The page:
The subcommittee investigators also found examples since late 2019 that failures to properly remediate mold growth in military housing “subjected medical vulnerable spouses and children” to mold exposure that was “deemed by their physicians to pose significant health risks.”
The focus of this report is to use the families’ stories “to shine a light to expose the continued practices of Balfour Beatty,” a subcommittee staff member said in a background briefing to reporters. “The company has continued to engage in very similar practices” that put families’ health and safety at risk, he said. This includes throughout the two years following the Justice Department investigation.
The report notes that while the investigation focused primarily on eight families at Fort Gordon and Sheppard Air Force Base, as a case study, the information gathered shows that many other families experienced similar issues. In addition the advocacy group Armed Forces Housing Advocates has helped 350 families deal with problems related to Balfour Beatty’s military housing operations, since May, 2021. Those problems range across the seven states where Balfour Beatty has those operations.
The report and hearing are the first steps in the process of investigating and holding Balfour Beatty accountable, a subcommittee staff member said. “This isn’t going to be an issue that goes away the day after the hearing,” he said.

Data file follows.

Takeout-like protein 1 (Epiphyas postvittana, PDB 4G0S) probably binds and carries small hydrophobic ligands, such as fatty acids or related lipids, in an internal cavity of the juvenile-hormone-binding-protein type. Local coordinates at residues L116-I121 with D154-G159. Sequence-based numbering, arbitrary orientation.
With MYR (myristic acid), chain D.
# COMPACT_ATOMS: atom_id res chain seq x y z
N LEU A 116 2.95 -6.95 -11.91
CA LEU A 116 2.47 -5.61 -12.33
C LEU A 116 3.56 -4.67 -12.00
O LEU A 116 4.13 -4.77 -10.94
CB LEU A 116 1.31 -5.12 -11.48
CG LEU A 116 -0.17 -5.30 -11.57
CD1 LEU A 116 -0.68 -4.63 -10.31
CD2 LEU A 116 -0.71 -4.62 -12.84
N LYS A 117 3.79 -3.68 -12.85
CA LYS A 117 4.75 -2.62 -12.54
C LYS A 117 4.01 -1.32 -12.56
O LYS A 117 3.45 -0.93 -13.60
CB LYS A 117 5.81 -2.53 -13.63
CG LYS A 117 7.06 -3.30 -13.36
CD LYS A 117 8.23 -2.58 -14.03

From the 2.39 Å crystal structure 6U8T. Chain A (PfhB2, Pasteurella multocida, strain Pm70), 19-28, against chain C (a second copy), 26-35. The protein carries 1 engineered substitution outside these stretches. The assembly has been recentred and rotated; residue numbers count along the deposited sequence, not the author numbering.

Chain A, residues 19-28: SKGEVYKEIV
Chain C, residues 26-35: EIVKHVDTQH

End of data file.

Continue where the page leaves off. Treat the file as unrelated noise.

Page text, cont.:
Congress has been focusing on this issue for several years. In the fiscal 2020 National Defense Authorization Act, lawmakers mandated comprehensive reform provisions to address pervasive issues with mold, rodents and other health, safety and environmental hazards in privatized military housing.
Military families testified about frustrations over inability to get some of the private companies to fix the problems, and the lack of assistance from their military leadership on some bases.
Some military families have sued their privatized housing landlords over the last several years because of the issues of mold, rodents, water leaks, and problems with repairs.
Karen has covered military families, quality of life and consumer issues for Military Times for more than 30 years, and is co-author of a chapter on media coverage of military families in the book “A Battle Plan for Supporting Military Families.” She previously worked for newspapers in Guam, Norfolk, Jacksonville, Fla., and Athens, Ga.